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This world is but the wreck of souls,
Where the rough sea in tumult rolls

Its fearful waves,
But heaven a house for us hath reared,
Rich with celestial bloom prepared,

Beyond the grave!

Life's genial current, stay it must,
And earth again reclaim our dust,

“Till time shall cease ;''
Then, ah! how sweet, the sound I hear,
"Good tidings,” such as angels bear

From realms of peace

That when we shall resign our breath,
And in submission bow to death,

We hope to find
A pure and happier scene of bliss,
Where we shall greet the sons of peace,

Of heav'nly mind.

Why then complain of transient things,
Time lends to life his wide spread wings,

To waft us on;
Thus by strong sweeping pinions borne,
More fleet than dews of early morn,

We soon are gone.

Fly then ye moments, swifter far,
Than the pale gleam when shoots a star,

There's naught to lose ;
Life, in ethereal grandeur waits,
And when we pass the Empyrean gates,

THERE, is repose.

TO THE EDITOR OF THE MONTHLY REPOSITORY.

BY REV. JOHN DOW.
The incipient numbers of your work, design'd
To please, to comfort, and improve the mind,
Have met my eye-and from a brief review,
I'm led to say “Your good design pursue : '
To give a relish to the mind of youth,
For useful reading and for love of truth,
Is nobly done—such labors justly claim
A grateful tribute, meed of modest fame.
Knowledge, deriv'd from entertaining facts,
Inspires pleasure, and a zest contracts,
Gives an impetus to the expanding mind,
And prompts to virtuous acts of ev'ry kind :
Hence stores of various matter, culi'd with care,

Compose a cabinet of jewels, where

The mental pow'rs if virtuously inclin'd,
Behold their lustre, and a treasure find."
From the first pages of the work in view,
I think 'twill greatly please, and profit too,
Will illustrate the noble object sought,
And prove, that“ reading is the food of thought,"
I recommend to all who books explore,

This cheap appendage to their fam’ly store,
May its contents reverb'rate from the tongue,
And prove a blessing to both old and young !

EDUCATION.

BY JOHN BOWRING.
A child is born-Now take the gem and make it

A bud of moral beauty. Let the dews
Of knowledge, and the light of virtue, wake it

In rich fragrance and in purest hues;
When passion's gust and sorrow's tempest shake it,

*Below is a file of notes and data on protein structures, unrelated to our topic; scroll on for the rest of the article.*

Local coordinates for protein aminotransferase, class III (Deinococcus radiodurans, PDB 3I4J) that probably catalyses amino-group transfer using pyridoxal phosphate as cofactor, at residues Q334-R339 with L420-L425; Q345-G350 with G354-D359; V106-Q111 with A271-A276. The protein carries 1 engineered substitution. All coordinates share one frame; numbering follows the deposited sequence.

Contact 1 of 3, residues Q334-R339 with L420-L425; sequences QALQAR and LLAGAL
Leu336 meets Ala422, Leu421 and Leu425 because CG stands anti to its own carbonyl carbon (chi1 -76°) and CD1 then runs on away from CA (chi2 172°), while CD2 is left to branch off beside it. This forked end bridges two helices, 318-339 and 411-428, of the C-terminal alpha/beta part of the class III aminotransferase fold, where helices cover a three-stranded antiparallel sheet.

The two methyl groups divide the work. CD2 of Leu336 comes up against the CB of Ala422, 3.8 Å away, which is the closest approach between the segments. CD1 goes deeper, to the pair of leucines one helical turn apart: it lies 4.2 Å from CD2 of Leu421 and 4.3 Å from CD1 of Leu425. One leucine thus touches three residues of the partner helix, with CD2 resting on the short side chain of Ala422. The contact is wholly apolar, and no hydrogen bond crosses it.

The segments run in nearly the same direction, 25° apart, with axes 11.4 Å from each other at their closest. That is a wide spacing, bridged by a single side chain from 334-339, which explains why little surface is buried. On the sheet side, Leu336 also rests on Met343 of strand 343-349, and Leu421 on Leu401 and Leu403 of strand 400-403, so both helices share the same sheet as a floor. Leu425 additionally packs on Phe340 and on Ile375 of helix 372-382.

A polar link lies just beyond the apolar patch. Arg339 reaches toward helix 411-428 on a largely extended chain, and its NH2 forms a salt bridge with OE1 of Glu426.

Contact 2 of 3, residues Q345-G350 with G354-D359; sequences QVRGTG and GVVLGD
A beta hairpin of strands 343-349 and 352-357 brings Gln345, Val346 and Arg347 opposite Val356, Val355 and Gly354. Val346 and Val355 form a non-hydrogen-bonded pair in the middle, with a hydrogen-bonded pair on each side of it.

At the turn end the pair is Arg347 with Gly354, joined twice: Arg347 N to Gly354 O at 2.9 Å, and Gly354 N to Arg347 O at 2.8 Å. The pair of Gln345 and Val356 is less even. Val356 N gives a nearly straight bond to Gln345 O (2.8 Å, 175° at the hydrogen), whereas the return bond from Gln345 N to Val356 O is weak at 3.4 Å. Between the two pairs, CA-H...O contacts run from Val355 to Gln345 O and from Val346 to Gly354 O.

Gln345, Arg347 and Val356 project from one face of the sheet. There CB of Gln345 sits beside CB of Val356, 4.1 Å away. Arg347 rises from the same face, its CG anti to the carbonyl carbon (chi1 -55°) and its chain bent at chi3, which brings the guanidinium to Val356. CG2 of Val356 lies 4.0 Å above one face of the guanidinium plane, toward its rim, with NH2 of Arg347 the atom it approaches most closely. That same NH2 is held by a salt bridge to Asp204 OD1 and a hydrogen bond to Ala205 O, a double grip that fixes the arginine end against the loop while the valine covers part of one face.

The shelter of affection ne'er refuse,
For soon the gathering hand of death will break it,

From its weak stem of life--and it shall lose
All power to charm; but if that lovely flower
Hath swelled one pleasure, or subdued one pain
O who shall say that it has lived in vain,

However fugitive its breathing hour ?
For virtue leaves its sweets wherever tasted,

And scattered truth is never, never wasted.

SUNBEAMS AND SHADOWS. "Oh! life is like the summer rill, where weary daylight dies ; We long for morn to rise again, and blush along the skies. For dull and dark that stream appears, whose waters, in the day, All glad in conscious sunniness, went dancing on their way. But when the glorious sun hath woke and looked upon the earth And over hill and dale there float the sounds of human mirth;: We sigh to see day hath not brought its perfect light to all, For with the sunshine on those waves, the silent shadows fall. Oh ! like that changeful summer rill, our years go gliding by, Now bright with joy, now dark with tears, before youth's eager eye. And thus we vainly pant for all the rich and golden glow, Which young hope, like an early sun, upon its course can throw. Soon o'er our half-illumin'd hearts the stealing shadows come, And every thought that woke in light receives its share of gloom, And we weep while joys and sorrows both are fading from our view, To find, wherever sunbeams fall, the shadow cometh too !”.

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AND LIBRARY OF

Entertaining Knowledg..

VOL. I.

FEBRUARY, 1831.

No. 9.

ROCK BRIDGE IN VIRGINIA. The annexed engraving is said to be a correct representation of this great natural curiosity. It is situated in the county of Rockbridge, to which it has given name, and is viewed as one of the most sublime and izpusing productions of nature. It is on the ascent of a hill, which appears to have been cloven through its length by some mighty convulsion. The following account will, we presume, be read with much interest.

On a lovely morning, towards the close of Spring, I. found myself in a very beautiful part of the Great Valley of Virginia. Spurred onward by impatience, I beheld the sun rising in splendor, and changing the blue tints on the tops of the lofty Alleghany mountains into streaks of the purest gold, and nature seemed to smile in the freshness of beauty. A ride of about fifteen miles, and a pleasant woodland ramble of two, brought myself and companion to the great Natural Bridge.

Although I had been anxiously looking forward to this time, and my mind had been considerably excited by expectation, yet I was not altogether prepared for the visit. This great work of nature is considered by many as the second great curiosity in our country, Niagara Falls being the first. I do not expect to convey a very correct idea of this bridge, for no description can do this.

The natural bridge is entirely the work of God. It is of solid limestone, and connects two huge mountains ogether by a most beautiful arch, over which there is a great wagon road. Its length from one mountain to che other, is nearly 80 feet, its width about 35, its thick.

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